Hoylman bill would help LGBT veterans who’ve been denied benefits

State Senator Brad Hoylman

State Senator Brad Hoylman

By Sabina Mollot

On Tuesday, State Senator Brad Hoylman released a report focusing on how LGBT veterans have been denied a multitude of benefits for decades and announced his plan to introduce legislation that would address this longstanding issue. The reason, he explained in the report, is that over 50 state benefits are contingent upon a veteran’s discharge status. This would make those who were discharged solely for their sexual orientation or gender identity potentially ineligible to receive those benefits, which include scholarships, job opportunities, health screenings, tax breaks and even reimbursement for burial costs.

On his “New York Restoration of Honor Act,” Hoylman said, “It’s appalling that there are generations of LGBT veterans right here in New York who continue to be discriminated against and denied important benefits by the very government they fought to defend. ‘Don’t Ask, Don’t Tell’ thankfully is over (having ended in 2011), but my report shows that the holdover of the widespread injustice against LGBT service members remains.”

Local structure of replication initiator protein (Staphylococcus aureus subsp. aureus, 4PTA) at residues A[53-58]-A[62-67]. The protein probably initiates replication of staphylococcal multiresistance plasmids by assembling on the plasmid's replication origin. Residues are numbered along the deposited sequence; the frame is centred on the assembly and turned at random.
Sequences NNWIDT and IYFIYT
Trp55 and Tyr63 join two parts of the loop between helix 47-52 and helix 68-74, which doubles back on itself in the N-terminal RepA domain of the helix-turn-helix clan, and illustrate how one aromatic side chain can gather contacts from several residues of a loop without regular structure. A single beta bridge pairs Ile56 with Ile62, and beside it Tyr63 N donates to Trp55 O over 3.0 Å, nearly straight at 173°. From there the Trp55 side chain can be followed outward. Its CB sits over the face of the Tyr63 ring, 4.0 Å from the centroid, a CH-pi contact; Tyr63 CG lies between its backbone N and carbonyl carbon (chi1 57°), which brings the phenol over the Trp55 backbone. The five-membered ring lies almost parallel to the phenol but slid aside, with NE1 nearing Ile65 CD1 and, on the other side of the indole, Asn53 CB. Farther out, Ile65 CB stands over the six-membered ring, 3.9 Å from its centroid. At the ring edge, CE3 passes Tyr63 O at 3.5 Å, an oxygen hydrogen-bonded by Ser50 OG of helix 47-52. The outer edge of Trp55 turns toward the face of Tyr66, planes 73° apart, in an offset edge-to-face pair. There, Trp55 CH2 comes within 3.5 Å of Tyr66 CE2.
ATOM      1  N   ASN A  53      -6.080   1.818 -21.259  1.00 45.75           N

Around 114,000 U.S. service members have been discharged for their sexual orientation or gender identity since World War II.

The bill would establish a process within the State Division of Veterans’ Affairs for LGBT veterans to clarify their discharge status. The onus would then be on the state to prove that a veteran who has been discharged from the military because of his or her sexual orientation or gender identity is not otherwise eligible to receive state services or benefits. The legislation is similar to a federal one by U.S. Senators Kirsten Gillibrand and Brian Schatz.

“It has not moved in Congress, so we thought we’d address it at state level with state benefits,” said Hoylman.

He said he plans to introduce it in Albany before the end of the legislation session, at a time when all kinds of bills are expected to be bartered through.

“Clearly, there are things moving in Albany for reasons that you never really know,” said Hoylman, “but I think it is certainly worth addressing longstanding discrimination against individuals who now have the opportunity to serve (openly) but who have been denied help until very recently.”

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